In Zen Buddhism, kinhin (traditional Chinese: 經行 jīngxíng; Japanese: 経行 kinhin; Vietnamese: kinh-hàhn), or
kyōgyō (教行), is the walking meditation that is practiced between long periods of the sitting meditation known as zazen.
Practitioners walk clockwise around a room while holding their hands in shashu (叉手), with one hand closed in a fist, while the other hand
grasps or covers the fist. During walking meditation each step is taken after each full breath. The beginning of kinhin is announced by ringing
the bell twice (kinhinsho); the end by ringing once (chukaisho 抽解鐘 ‘the chime to let go and detach’).
In Chinese Zen, walking meditation is done with a wooden fish, whose rhythm one's footsteps follow. Each strike of the wooden fish is a step.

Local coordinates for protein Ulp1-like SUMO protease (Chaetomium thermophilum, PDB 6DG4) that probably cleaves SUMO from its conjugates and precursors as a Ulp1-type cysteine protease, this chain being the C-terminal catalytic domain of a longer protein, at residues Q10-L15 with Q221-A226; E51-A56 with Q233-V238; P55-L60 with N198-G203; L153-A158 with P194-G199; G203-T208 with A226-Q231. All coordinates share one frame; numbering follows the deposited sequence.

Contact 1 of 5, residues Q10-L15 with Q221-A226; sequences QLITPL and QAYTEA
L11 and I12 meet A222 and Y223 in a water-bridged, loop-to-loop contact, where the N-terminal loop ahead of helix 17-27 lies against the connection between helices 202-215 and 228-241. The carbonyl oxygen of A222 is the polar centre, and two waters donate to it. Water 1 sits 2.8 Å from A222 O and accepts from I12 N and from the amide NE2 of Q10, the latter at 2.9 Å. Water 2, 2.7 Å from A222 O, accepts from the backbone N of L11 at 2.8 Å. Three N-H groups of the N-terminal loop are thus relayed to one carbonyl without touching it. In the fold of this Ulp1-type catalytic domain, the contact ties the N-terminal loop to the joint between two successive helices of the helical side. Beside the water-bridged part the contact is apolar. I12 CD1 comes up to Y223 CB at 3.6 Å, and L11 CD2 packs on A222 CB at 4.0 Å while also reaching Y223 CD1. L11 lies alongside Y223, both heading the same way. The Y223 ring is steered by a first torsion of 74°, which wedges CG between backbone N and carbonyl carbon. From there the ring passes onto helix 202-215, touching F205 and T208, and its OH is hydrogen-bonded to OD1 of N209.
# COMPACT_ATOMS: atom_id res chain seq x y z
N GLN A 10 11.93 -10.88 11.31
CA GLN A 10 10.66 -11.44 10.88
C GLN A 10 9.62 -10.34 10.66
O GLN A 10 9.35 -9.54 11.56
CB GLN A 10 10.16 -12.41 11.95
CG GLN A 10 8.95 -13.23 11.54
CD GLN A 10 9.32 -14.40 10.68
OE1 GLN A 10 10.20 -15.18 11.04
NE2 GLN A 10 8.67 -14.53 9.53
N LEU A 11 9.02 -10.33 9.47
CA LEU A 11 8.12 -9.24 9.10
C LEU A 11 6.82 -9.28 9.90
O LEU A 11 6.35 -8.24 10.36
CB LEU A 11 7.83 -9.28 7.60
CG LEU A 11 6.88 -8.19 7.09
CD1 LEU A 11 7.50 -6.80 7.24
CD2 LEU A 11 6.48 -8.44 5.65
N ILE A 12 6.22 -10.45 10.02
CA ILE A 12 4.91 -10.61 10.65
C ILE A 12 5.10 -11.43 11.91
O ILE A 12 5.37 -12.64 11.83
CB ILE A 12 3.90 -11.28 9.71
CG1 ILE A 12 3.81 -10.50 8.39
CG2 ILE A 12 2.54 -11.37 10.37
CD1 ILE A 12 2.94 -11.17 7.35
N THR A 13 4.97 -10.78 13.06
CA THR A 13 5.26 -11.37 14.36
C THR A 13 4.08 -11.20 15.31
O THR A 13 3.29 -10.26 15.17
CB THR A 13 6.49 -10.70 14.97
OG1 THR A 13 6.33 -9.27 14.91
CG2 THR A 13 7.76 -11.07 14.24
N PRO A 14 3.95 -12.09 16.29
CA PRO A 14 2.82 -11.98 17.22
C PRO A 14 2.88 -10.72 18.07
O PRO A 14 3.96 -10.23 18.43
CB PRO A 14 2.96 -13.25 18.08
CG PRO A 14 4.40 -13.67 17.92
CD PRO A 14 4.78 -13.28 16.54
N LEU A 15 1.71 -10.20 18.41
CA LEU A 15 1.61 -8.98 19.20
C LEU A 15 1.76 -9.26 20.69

The pace of walking meditation may be slow (several steady steps per each breath) or brisk, almost to the point of jogging.
The terms consist of the Kanji kin (経 ‘to go through (like the thread in a loom)’, with ‘sūtra’ as a secondary meaning) and hin (行 ‘walk’).
Therefore if taken literally, they mean ‘to walk straight back and forth.’
Although it can be translated loosely as meditative walking or walking meditation.
Its meaning is similar to the idiom "walk-the-talk" as its literal meaning includes "walking to religious teachings" or "sutra walking", because the
double meaning of the first character connotes walking the truth that is talked about in the sutras.